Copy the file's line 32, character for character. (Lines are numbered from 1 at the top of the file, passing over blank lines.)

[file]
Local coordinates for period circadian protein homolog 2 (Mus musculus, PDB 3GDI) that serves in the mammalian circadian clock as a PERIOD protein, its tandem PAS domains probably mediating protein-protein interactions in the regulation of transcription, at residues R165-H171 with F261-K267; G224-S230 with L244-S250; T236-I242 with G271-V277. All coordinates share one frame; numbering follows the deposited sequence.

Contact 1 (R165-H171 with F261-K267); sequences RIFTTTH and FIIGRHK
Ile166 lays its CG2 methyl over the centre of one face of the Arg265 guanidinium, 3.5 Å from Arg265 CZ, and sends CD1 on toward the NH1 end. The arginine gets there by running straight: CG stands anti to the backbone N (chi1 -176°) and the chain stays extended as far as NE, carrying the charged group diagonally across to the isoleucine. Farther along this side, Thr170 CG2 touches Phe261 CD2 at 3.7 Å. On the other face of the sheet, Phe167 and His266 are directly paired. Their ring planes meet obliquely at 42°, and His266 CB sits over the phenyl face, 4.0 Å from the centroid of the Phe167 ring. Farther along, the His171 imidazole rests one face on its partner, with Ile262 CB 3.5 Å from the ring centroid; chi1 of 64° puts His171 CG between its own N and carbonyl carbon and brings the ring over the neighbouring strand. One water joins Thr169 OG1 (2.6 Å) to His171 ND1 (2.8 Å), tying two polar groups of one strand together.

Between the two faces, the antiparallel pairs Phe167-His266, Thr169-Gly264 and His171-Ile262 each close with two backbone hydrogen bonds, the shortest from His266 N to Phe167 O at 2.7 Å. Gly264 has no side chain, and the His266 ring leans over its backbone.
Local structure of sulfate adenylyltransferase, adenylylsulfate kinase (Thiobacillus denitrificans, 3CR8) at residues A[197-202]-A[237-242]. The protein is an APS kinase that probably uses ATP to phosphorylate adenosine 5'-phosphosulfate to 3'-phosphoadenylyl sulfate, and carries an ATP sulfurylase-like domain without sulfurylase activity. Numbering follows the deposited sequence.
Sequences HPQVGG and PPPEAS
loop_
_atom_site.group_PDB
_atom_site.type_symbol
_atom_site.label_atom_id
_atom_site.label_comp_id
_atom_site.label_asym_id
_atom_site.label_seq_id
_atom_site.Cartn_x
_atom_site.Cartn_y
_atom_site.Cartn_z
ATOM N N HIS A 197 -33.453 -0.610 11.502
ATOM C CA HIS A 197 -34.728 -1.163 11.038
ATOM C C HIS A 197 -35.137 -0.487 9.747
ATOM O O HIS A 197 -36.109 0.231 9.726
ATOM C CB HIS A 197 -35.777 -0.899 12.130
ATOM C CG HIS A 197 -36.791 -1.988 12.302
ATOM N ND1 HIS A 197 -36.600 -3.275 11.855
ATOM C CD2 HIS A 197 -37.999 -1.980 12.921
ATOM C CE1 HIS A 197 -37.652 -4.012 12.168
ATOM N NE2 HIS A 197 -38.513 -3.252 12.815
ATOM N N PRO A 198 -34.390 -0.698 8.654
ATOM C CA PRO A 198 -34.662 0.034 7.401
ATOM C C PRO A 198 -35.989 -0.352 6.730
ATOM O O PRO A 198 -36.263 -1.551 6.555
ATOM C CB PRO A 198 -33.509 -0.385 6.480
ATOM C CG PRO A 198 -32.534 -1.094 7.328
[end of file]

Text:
ATOM C CG PRO A 198 -32.534 -1.094 7.328